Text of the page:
In his interview with Secretary Moran on Monday, Katz pointed out that the “Unite the Right” rally attendees gathered inside Emancipation Park at the time had a legal permit to assemble there, while the counter-protesters on the street immediately in front of the park did not have a permit to conduct a protest or assemble there.

“Is there any reason why the people without the permit were not immediately dispersed?” Katz asked of Moran.

“Well, you know, we had a situation on July 8 when we had to disperse counter-protesters to the KKK,” Moran responded:

Of course that was able to be done, there was only about 40 members of the KKK, so we could separate the two groups because there was a small number of individuals, we were able to separate them and keep physical confrontations to a minimum, and this time, because of the large, there’s close to a thousand, my estimate . . .about a thousand alt right members in the park, which, the park was just too small to accomodate that number first of all, and then there was probably twice that number on the surrounding streets… You know, we didn’t want this event at Emancipation Park … in planning, public safety, my number one goal is public safety.

“Obviously, we balance defending first amendment and free speech with public safety concerns, but it was clear to us that it would be a challenge to provide adequate resources to ensure public safety in a small park in the middle of the city so close to the Mall,” Moran continued:

Your listeners, I’m sure, are familiar with that Mall. It’s right there, and all the store fronts. So we were very concerned that it would just turn into mayhem on that Mall once we cleared the park, so we tried to keep the demonstrators moving, and not allow them to reassemble in the Mall, and we were successful.

At the end of the day, if you look back, not a pane of glass was broken. No property damage.

It was absolutely tragic that that young woman was run down. She was run down about four blocks, four to five blocks, from where the demonstrations took place, about two hours after we cleared the park. If you have pedestrians and you have automobiles, I don’t know how you protect that.

We’re obviously … you know all of us, we’re going to have to sit down with everybody involved and figure out what we could do.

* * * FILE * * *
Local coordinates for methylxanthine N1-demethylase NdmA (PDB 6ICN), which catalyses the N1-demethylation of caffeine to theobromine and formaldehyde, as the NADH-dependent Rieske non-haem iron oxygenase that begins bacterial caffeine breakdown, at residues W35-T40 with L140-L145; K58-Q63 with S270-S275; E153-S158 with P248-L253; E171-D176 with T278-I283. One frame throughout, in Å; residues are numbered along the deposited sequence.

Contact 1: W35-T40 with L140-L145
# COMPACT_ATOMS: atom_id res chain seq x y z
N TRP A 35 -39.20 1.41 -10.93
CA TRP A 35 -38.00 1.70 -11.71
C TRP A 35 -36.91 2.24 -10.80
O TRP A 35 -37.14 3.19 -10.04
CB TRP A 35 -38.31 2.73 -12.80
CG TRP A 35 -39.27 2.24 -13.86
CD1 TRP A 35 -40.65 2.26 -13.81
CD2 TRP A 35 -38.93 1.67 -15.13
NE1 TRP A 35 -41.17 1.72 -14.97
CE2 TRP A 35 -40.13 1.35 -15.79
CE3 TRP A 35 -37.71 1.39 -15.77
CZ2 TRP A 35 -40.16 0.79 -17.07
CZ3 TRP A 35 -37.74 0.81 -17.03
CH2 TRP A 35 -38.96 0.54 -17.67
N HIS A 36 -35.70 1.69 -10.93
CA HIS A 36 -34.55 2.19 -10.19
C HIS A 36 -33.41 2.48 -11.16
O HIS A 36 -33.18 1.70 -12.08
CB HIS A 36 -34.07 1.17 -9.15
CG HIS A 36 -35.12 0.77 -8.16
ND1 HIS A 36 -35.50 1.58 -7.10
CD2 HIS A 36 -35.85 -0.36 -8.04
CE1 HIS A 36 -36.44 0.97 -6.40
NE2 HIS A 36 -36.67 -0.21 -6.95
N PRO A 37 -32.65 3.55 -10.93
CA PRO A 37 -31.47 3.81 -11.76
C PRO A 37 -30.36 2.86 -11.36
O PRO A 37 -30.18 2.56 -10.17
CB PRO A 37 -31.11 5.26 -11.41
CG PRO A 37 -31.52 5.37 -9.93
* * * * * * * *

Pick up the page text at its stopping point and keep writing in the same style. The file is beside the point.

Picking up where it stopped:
Katz persisted.

“But the question, Mr. Secretary, is, you have the one crowd that has the permit, and I get it, you want to keep them moving, you want to keep them out and all the rest of it, but then you have another crowd, equally charged, heavily armed, and looking to hurt the first crowd, why was that second crowd, the so-called ‘counter-protesters,’ why were they not immediately dispersed?” Katz asked.

“Well, we’ll review all of this,” Moran responded:

Of course, that’s a public street. You know, I mean, the pedestrians … you’ld have to, you know, we’re going to have to sit with Charlottesville and we’re going to have to prepare for those types of questions in relation to the Richmond protests that are being requested, I mean, I was on the phone with Col. Flaherty today and I said, Colonel, and I’ve been on the phone with him constantly for several days now, but this morning I remarked, you know, I just think this is the new norm, there was a flash mob last night of about 250 people, one arrest, that was uh, the Richmond Police Department’s, but we were there again, in support, and this is the new norm.

So, you know, we’re going to have to sit down and go through this training, and um, how to keep these groups separated, uh, the permits themselves, I mean, we didn’t want weapons brought, we didn’t want, you know, poles, uh, do you have to express your first amendment rights with, you know, helmets and shields?

“I think we all agree on that. Again, I think the question then becomes, we agree, you shouldn’t be armed. It’s agains the law here in the Commowealth of Virginia for an adult to be wearing a mask, any sort of face covering, so why were those laws not enforced?” Katz said.

“Why were there not public safety personnel specifically addressing those issues?” he asked Moran.

“Well, I think, again, I think we’re going to have review all of this,” Moran responded:

Jeff, what you dealt with there, it was a scheduled, permitted, as you say, and that’s why Kessler was in communications with the Chesterfield Police about how you would enter and exit the park.

Uh, and so there was a prior agreement, and there were discussions, now, and if I had my druthers I would have put more restrictions on it, but that’s up to the city and localities have that authority, as they should.

Breitbart News has repeatedly emailed and phoned both City of Charlottesville Communications Director Miriam Dickler and Virginia State Police spokesperson Corinne Geller with a number of questions related to details surrounding the declaration of unlawful assembly at the Emancipation Park rally and its subsequent evacuation by Virginia State Police, but has received no response.

You can read a detailed timeline of the events that preceded the declaration of unlawful assembly in Charlottesville’s Emancipation Park on August 12 in this Breitbart News report published on Wednesday.